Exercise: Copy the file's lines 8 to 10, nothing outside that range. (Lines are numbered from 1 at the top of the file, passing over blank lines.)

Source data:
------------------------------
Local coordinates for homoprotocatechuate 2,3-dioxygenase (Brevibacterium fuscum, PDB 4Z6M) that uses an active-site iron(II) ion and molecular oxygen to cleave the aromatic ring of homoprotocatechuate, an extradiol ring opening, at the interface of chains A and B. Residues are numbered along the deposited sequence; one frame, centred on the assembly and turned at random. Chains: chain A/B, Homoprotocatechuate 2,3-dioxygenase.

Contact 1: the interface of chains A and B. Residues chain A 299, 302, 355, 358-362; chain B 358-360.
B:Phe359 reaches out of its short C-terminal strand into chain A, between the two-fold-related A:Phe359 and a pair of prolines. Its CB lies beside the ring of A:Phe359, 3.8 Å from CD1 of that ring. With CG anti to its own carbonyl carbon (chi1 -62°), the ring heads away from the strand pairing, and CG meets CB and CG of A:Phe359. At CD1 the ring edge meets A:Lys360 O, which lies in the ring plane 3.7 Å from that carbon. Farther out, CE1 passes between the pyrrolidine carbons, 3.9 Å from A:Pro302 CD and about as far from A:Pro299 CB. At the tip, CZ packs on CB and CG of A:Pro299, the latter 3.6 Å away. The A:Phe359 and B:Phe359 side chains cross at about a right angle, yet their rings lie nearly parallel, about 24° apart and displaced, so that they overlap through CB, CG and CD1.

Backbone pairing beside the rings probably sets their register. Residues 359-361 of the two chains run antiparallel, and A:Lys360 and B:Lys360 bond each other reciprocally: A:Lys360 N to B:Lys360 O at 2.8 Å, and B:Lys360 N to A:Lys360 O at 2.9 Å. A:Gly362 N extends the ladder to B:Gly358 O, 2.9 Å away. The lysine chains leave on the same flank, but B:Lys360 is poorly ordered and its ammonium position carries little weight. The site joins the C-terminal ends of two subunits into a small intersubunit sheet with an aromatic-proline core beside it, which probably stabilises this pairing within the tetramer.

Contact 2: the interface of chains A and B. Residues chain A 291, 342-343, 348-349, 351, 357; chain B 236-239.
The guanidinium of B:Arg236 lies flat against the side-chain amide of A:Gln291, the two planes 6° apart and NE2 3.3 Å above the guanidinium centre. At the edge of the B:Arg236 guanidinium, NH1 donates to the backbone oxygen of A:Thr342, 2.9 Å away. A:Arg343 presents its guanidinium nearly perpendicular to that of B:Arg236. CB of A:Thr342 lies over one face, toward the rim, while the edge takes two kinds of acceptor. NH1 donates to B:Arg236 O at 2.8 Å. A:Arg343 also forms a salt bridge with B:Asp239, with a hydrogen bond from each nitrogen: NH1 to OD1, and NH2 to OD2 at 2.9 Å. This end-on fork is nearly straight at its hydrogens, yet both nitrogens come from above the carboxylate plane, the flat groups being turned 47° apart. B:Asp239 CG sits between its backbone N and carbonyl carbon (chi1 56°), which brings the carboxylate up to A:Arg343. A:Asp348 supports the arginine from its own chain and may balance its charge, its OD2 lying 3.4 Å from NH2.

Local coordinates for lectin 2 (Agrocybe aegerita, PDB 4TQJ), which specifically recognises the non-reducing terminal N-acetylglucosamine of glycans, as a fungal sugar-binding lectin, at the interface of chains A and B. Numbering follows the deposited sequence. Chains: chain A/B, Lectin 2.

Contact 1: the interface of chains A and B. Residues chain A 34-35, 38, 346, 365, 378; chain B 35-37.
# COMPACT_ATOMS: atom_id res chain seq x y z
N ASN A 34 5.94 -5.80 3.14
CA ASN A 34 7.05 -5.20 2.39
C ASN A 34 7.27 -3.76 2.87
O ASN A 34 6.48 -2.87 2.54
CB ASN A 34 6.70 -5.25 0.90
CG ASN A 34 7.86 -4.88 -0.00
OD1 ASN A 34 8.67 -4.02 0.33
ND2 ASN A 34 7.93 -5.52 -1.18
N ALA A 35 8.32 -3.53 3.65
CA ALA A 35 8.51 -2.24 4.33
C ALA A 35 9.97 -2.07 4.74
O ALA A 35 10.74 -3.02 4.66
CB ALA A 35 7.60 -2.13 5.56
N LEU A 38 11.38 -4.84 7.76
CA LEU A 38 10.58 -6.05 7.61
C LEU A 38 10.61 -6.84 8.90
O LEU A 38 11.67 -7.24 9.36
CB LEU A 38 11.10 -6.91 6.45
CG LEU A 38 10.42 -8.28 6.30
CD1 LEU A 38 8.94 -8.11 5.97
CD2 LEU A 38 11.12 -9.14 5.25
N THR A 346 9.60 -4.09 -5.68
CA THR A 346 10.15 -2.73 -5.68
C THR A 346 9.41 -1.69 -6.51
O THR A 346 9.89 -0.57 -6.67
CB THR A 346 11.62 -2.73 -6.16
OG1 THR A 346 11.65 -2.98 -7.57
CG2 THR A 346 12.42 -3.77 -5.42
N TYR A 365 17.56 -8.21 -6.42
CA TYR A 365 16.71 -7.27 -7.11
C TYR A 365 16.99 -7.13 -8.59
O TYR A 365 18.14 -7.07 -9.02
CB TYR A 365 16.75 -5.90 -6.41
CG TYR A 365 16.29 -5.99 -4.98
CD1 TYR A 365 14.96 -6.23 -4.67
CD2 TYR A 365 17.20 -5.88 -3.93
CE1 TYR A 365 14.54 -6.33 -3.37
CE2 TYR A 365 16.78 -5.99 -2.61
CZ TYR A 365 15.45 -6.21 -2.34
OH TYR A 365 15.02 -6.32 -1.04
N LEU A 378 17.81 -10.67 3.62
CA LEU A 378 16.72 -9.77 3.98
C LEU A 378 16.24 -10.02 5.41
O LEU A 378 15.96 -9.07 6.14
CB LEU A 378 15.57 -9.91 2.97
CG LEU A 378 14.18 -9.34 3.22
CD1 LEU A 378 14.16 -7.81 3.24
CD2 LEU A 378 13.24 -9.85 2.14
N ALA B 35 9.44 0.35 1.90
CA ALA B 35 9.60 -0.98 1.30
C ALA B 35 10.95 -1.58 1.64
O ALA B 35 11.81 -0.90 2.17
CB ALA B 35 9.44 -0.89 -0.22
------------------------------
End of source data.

Contact 1: the interface of chains A and B. Residues chain A 34-35, 38, 346, 365, 378; chain B 35-37.
# COMPACT_ATOMS: atom_id res chain seq x y z
N ASN A 34 5.94 -5.80 3.14